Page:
Wey concentrate - PF
- 05-09-2003, 12:54 PM
- 05-09-2003, 02:11 PM
flavor approved, development done. Tried it 2 times before working out now and would say very impressed is the understatement of the year for me. Labels will need my approval now (done next week) meanwhile full production done I expect 3-4 weeks from now.
05-09-2003, 02:41 PM
I just quoted this whole thing because I agree with all that was said here. Overanalyzation of pre, during, or post workout shakes IMO isn't exactly worth an incedible amount of time unless you're in the business of BB'ing. Meaning that, in the BIG picture, what are we after? Maximized lean gains with minimal fat, right?! Ok, with that in mind we are nobly attempting to use our tools the most efficient way possible, yes, but does the constant rehashing and analyzation we give to pre and post workout translate into what we would consider to be "noticeable" results? I think not, for the most part.Originally posted by John Benz
The combination of low g.i. carbs and any high grade protein will give a good enough insulin spike pre-workout and with the addition of oats instead of Malto/Dex your glucose levels will remaine more stable. The insulin spike is not as huge or immediate as with , but more than enough to get the job done.
The insulin spike after the dextrose/malto. ingestion is quite significant - blood sugar is high, tons of insulin are released, which, in turn leads to a crash in circulating glucose; the body is hence back in a catabolic state, unless you eat again very soon. I want the pre-workout meal to stretch from the time I leave the house until I get into my car and have my Post-workout shake 2 hours later.
By using carbs such as oatmeal, blood sugar increases at a steadier rate, and insulin levels stay somewhat stable. This then leads to a continuous anabolic period from pre-workout through post-workout, and this constant and level positive nitrogen balance is the key to steady growth. I do feel that the addition of BCAA's is of great importance if taken before and throughout the workout. I have experienced the difference in post-workout soreness myself.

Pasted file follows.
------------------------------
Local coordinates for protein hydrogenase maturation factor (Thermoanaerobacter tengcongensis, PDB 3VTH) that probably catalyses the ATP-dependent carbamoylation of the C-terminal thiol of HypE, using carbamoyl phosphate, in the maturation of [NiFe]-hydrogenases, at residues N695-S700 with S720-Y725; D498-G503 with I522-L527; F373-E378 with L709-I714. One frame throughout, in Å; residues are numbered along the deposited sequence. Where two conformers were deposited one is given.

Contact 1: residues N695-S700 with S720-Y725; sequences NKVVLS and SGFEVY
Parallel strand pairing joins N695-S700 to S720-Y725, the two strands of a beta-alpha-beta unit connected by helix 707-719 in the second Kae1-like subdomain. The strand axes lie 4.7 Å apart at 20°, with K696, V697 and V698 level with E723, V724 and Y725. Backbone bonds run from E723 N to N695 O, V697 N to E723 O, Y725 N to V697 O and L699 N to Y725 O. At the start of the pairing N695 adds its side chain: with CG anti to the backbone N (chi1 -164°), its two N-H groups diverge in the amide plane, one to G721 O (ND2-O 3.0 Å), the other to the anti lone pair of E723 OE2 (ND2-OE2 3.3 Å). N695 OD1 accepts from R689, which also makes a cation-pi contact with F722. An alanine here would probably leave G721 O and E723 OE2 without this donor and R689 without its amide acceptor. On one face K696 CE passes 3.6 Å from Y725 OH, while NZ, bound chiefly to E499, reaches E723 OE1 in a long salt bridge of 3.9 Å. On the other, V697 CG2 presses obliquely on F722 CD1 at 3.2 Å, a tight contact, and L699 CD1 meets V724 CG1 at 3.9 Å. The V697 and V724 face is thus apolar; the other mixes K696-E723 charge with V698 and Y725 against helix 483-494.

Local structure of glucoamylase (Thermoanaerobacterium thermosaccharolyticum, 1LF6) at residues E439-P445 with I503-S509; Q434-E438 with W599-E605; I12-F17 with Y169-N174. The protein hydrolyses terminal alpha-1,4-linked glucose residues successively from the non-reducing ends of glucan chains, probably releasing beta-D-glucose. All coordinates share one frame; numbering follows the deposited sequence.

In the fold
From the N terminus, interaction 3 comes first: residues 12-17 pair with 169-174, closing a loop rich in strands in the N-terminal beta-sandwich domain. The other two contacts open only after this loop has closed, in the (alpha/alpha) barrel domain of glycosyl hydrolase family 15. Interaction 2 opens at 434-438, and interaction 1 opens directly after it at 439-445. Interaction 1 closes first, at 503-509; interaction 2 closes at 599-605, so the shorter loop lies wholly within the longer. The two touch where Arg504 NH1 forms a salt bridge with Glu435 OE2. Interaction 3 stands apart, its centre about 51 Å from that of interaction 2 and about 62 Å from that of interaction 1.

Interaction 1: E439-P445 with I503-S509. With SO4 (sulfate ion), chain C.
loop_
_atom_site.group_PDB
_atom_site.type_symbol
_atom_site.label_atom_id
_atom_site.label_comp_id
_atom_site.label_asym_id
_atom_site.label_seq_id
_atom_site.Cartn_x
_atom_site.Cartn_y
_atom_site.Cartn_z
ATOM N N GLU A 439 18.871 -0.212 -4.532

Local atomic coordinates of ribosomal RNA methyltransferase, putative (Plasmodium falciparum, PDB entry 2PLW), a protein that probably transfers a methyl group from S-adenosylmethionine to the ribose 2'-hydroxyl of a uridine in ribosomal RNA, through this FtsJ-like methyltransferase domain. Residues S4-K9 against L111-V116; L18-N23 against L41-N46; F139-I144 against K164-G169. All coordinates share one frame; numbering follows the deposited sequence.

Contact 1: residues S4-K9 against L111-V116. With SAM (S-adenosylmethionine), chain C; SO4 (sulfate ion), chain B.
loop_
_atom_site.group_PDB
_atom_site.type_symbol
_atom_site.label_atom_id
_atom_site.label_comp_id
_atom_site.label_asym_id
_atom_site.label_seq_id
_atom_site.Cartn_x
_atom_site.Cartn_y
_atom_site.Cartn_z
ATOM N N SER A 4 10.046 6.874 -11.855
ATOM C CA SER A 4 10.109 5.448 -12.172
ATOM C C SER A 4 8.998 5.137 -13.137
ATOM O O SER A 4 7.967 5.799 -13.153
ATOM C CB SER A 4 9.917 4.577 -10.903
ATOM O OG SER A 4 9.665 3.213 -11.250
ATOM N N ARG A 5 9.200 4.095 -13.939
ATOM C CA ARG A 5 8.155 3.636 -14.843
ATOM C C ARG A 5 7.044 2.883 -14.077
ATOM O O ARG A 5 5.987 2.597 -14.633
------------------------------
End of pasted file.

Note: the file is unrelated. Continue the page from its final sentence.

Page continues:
But in the big picture, how important is this? I see little difference in results using scientific diet methods and the results I got several years ago, just going out and eating a huge steak dinner about an hour after I left the gym. I can well remember how fast I grew at 18, and I had no knowledge of state-of-the-art diet, 6 meals a day, post-workout nutrition, or anything else. I worked out till I puked, and cut all junk out of my diet, ate whole baked chickens and 2 lbs of ground beef at a sitting, with stalks of raw celery, broccoli, carrots and bags of mixed nuts between meals at work. Went to the local hatcheries and bought 20 dozen eggs at 25 cents per dozen, and ate 12-14 at a crack.
Few modern boldybuilders can match the incredible physique of Sergio Oliva, who knew nothing about post-workout nutrition, or the strength of Bill Pearl, who could bend horseshoes and rip licence plates in half. Gosh, how did they ever get 21" arms with no knowledge of scientific nutrition, and minimal steroid use.
One thing I am sure of, back when I was less knowledgeable, and just ate grains, greens and meat, with one milk and egg protein shake each day, and sometimes a 15 egg omelet smothered with cheddar, I gained weight at an incredible rate, and never had to worry about that spare tire. Waist back then stayed at 31", regardless. Takes lots of work and discipline to get there now. I suspect that all the post workout sugar is in part responsible.